Prime Minister Benjamin Netanyahu holds the NFL Super Bowl trophy during a meeting with New England Patriots owner Robert Kraft in Jerusalem, June 20, 2019. (AP Photo/Sebastian Scheiner)

In Washington, however, skepticism over US options abounded, with Democrats urging the White House not to be “reckless.”

The White House invited House and Senate leaders for a briefing with Trump on Thursday afternoon to discuss tensions with Iran.

In addition to House and Senate leaders of both parties, the White House extended the invitation to the top Democrats and Republicans on the House and Senate intelligence and Armed Services committees.

While the US military’s Central Command was adamant that the attack was “unprovoked” and had taken place “in international airspace,” Iranian officials claimed Thursday it had entered Iran’s airspace before it was fired upon.

Iran’s foreign minister, Mohammad Javad Zarif, charged on Twitter that the drone had “violated Iranian airspace” and that parts of the aircraft were retrieved “in OUR territorial waters where it was shot down.”

The downing of the drone came as Iran was already accused by Washington — as well as allies Saudi Arabia, Germany and others — of having carried out bomb attacks on two oil tankers in the congested Hormuz area. Tehran denies having been behind the attacks but has frequently threatened in the past to block the sea lanes used by ships to move much of the world’s oil exports.

It also came after the US military alleged Iran had fired a missile last week at a drone that was responding to an attack on the two oil tankers, and blamed pro-Iran Shiite militias for half a dozen attacks on US installations in Iraq over the past two weeks.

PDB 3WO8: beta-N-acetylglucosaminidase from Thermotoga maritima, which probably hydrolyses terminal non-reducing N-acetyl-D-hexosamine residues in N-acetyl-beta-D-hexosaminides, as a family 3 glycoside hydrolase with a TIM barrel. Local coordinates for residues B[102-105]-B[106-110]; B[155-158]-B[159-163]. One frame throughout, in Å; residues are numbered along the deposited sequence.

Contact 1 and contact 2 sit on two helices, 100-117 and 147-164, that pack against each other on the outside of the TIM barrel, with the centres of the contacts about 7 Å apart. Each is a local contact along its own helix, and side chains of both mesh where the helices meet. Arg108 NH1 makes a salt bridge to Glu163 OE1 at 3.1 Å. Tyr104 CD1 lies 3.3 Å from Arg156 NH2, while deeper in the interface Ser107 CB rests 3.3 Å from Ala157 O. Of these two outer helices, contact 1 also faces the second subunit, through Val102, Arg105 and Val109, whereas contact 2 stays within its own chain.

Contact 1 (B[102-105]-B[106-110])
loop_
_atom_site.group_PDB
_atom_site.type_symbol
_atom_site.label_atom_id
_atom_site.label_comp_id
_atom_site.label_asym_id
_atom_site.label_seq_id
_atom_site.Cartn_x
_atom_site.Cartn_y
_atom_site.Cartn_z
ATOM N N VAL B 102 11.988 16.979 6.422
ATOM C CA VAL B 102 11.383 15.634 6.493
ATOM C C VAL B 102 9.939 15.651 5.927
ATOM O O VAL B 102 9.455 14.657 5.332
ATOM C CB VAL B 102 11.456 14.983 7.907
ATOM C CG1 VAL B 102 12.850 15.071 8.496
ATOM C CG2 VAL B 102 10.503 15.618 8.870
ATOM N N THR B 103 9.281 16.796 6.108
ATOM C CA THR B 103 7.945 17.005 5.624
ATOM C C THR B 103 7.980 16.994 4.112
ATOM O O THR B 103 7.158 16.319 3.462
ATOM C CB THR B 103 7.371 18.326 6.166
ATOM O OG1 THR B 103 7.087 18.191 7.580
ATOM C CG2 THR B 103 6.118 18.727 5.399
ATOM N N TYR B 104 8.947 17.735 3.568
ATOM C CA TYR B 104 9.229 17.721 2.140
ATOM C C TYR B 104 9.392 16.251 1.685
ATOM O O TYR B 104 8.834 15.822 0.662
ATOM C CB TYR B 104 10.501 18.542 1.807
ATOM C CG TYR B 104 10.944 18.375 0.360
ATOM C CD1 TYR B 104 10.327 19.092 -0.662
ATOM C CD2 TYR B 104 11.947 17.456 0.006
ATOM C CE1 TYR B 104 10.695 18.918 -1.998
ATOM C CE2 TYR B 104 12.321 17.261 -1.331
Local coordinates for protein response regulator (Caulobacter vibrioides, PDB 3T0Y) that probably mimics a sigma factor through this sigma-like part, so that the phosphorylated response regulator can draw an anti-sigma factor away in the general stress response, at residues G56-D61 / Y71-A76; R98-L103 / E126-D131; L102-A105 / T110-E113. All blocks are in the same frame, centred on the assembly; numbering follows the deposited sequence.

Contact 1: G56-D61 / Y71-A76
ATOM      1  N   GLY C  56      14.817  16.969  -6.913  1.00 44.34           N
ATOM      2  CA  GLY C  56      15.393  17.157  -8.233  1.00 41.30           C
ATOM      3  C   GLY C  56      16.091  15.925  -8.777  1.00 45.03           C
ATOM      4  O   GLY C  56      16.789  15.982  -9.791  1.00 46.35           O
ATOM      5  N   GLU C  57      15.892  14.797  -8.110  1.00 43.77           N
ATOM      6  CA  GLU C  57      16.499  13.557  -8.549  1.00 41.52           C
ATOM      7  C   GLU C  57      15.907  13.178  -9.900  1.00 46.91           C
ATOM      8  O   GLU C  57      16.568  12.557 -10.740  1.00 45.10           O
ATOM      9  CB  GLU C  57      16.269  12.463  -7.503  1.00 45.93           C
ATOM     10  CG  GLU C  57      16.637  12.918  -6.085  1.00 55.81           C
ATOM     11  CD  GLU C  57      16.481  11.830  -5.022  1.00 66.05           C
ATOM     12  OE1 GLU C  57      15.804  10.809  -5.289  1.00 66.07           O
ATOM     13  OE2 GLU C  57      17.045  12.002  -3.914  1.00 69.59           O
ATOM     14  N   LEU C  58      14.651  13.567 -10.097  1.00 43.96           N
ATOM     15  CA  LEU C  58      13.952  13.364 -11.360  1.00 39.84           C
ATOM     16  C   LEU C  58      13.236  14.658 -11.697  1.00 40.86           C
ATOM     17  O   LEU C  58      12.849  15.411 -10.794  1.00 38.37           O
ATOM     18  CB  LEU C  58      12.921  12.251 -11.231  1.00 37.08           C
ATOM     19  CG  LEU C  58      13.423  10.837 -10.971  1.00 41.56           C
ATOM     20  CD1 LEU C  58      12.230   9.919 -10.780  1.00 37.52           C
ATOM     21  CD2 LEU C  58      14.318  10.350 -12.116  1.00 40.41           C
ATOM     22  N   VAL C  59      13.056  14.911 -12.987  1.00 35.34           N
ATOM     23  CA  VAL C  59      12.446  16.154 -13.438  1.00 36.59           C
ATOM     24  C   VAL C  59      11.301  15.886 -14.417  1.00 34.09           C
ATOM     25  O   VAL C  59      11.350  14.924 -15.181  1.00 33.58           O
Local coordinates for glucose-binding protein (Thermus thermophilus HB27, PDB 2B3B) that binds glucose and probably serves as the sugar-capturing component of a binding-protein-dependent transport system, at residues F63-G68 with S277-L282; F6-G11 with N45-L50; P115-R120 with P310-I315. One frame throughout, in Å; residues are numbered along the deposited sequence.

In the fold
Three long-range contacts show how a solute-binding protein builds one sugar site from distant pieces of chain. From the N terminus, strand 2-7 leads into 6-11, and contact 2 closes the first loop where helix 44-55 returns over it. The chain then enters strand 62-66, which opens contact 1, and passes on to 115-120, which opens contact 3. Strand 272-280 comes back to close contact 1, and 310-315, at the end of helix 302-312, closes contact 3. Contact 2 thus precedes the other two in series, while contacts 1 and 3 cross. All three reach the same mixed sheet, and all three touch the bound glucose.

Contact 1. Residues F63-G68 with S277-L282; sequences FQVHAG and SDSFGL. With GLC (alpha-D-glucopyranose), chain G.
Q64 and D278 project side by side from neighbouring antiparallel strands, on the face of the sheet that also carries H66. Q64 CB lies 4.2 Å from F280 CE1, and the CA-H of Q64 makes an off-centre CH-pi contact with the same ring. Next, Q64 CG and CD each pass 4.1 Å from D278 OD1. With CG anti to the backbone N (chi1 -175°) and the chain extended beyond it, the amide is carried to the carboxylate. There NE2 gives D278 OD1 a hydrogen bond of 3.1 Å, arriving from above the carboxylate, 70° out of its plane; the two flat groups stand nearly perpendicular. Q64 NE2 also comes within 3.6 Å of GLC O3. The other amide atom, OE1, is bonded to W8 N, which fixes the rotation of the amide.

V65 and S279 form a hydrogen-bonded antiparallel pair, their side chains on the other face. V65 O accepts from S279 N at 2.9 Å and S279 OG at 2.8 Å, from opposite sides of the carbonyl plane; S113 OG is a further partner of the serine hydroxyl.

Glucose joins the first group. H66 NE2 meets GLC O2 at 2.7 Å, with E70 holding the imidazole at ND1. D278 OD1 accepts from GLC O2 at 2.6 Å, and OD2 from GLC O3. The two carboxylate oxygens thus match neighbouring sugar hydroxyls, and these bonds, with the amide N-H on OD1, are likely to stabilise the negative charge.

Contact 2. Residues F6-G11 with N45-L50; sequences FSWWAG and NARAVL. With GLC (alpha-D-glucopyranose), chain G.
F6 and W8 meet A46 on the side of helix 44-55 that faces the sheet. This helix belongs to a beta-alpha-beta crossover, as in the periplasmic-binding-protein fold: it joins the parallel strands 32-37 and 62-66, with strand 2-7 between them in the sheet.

In recent weeks, the US sped up the deployment of an aircraft carrier battle group to the Mideast and deployed additional troops to the tens of thousands already in the region, amid heightened tensions between the US and Iran following Trump’s decision to withdraw from Tehran’s 2015 nuclear deal with world powers a year ago. That move led to slapping biting US sanctions on Iran’s oil sector and other industries.

Iran recently quadrupled its production of low-enriched uranium and threatened to boost its enrichment closer to weapons-grade levels.

After the drone was shot down, the commander of the Iranian regime’s Revolutionary Guard said that the act had sent “a clear message” to America.

In this undated photo released by Sepahnews, the website of the Iranian Revolutionary Guard, Gen. Hossein Salami speaks in a meeting in Tehran. (Sepahnews via AP)

In comments carried live on Thursday on Iranian state television, Gen. Hossein Salami also said that Tehran does “not have any intention for war with any country, but we are ready for war.”

Salami, speaking to a crowd in the western city of Sanandaj, described the American drone as “violating our national security border.”

“Borders are our red line,” Salami said. “Any enemy that violates the borders will be annihilated.”